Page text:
After approximately 8 hours, the opportunity of the aforementioned interventions is lost and it should not be undertaken. In more than 8 hours older Ischemic Strokes, the treatment options are very limited and are mainly directed towards preventions of complications of stroke. The first step is to look for A-B-C (Airway – Blood Pressure – Circulation). It is of utmost importance that the patient should not choke, blood pressure should be meticulously brought to optimal levels and the blood circulation to all the vital organs should be adequately established. The next step is to draw blood samples, do a chest X-Ray and an ECG. Once this is done, the treatment essentially consists of controlling the blood pressure, blood sugar and various other parameters. An important complicating factor is swelling of brain which may occur in some cases of Ischemic strokes. In most of the cases, this can be taken care of by medicines only. However, in some cases, a minor surgical procedure might be required.

HAEMORRHAGIC STROKE

The commonest cause of Brain Haemorrhage is uncontrolled blood pressure (hence, a proper control of blood pressure in hypertensive patients cannot be overemphasised). Other major causes include abnormalities of the blood vessels of brain (e.g. Aneurysm, Arterio-Venous Malformation, etc.). The treatment paradigm for hypertensive haemorrhages essentially consists of various steps which we have already discussed in the section on Ischemic strokes. The majority of patients (nearly 80%) can be managed with the help of medicines. Surgery is rarely required. The main aim of treatment is to contain and reduce the swelling associated with the haemorrhage.

In brain haemorrhage due to conditions like Aneurysm and Arterio-Venous Malformation (AVM), the main effort is towards sealing the leakage of blood. In a good number of cases, this can be achieved by a modality called ENDOVASCULAR TREATMENT which is done by a specialist doctor called NEURO-INTERVENTIONIST. The basic principle is to reach the sight of leakage with the help of DSA and put either a special kind of glue or special coils. If the sight of leakage cannot be reached by DSA, then it is done by surgery. Here, the specialised NEURO-VASCULAR SURGEONS come to the rescue.

Most of the patients of stroke can be saved with the help of aforementioned treatment protocols. However, some of them succumb to the illness. In the survivors, the next big challenge is to work hard towards reducing the disability (achieved by physiotherapy and rehabilitation) and preventing another stroke (by controlling risk factors).

PHYSIOTHERAPY AND REHABILIATION

This is possibly the most underemphasised and underutilised facility by one and all. It is vital that the patient be subjected to this facility as soon as possible by trained personnel and in dedicated centres. You have to see to believe that the recovery can be miraculous if the things are done in a proper way. Now, there are many gadgets which come very handy in bringing these unfortunate individuals to very good functional recovery.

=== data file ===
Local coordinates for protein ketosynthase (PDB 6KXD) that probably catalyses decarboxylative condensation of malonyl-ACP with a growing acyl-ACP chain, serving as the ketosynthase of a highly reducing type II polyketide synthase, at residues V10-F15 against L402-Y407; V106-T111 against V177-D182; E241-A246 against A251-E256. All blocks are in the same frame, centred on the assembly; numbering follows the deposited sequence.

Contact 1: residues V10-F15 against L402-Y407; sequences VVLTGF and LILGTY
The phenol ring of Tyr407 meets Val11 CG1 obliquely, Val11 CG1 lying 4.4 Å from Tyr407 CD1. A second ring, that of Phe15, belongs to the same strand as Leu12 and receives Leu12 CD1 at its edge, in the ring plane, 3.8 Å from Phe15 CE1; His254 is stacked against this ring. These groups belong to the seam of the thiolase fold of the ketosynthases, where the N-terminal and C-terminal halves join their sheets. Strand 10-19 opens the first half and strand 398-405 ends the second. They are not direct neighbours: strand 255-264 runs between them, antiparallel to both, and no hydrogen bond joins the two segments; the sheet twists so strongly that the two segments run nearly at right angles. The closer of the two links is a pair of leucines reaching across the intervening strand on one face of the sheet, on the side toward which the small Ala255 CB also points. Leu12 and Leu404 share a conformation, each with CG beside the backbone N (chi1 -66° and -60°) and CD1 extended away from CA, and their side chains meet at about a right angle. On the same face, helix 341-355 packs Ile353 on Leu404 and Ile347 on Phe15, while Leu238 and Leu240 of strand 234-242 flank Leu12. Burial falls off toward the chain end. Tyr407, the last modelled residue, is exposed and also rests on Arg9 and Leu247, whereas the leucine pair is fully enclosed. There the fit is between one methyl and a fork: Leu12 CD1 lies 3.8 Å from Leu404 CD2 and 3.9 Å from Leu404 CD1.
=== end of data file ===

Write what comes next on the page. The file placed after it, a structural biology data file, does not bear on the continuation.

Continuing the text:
RISK FACTORS

Non-modifiable (those which one can't modify)

  • Age - older you are, higher is the risk
  • Gender - males are more likely to have stroke
  • Race - Asians including Indians are more prone to stroke than western populations
  • Family history of stroke and heart disease 

Modifiable (those which one can modify)

  • Hypertension- blood pressure more than 140/90 mmHg increases the risk for attack significantly. In fact, hypertension is the most common treatable risk factor.
  • Heart disease- diseases like atrial fibrillation and other disorders increase the risk
  • Carotid artery disease- carotid arteries supply blood to brain and its narrowing can predispose to brain attack
  • High cholesterol level/dyslipidemia- increases the risk
  • Smoking- smokers have higher risk, which decrease when one stops smoking
  • Diabetes- increases the risk, should be controlled by diet, oral drugs or insulin
  • Obesity- too much of weight, particularly around the waist
  • Illicit drugs- intravenous drug abuse, cocaine abuse increase the risk
  • Physical inactivity

The process of controlling modifiable risk factors and thereby preventing repeat stroke is called as SECONDARY STROKE PREVENTION. Once due care is given to the risk factors, next comes identification of blockages in the blood vessels going to the brain. For screening purposes, the procedure used is called as DUPLEX SCANNING.

If the duplex scan shows major blockage in any of the blood vessels going to the brain, then Angiography is done to confirm it. Fortunately, the Brain Angiography can be performed by simple and non-invasive methods using CT scan or MRI which are totally safe and free of complications. If the blockage is significant, then it can also lead to a TIA (Transient Ischemic Attack) or you can call it a Mini-Stroke. In such situations, if the blockage is more than 70%, then it should be tackled either by surgery or by putting a stent.

STROKE UNIT

One last word about this functional concept of Stroke care. It basically serves to shorten the time in which the stroke care is delivered to the victim. As soon as the patient reaches the emergency services, a special code is activated which alerts all the various departments which are needed so that all of them converge on the patient and deliver the treatment in a highly concerted way.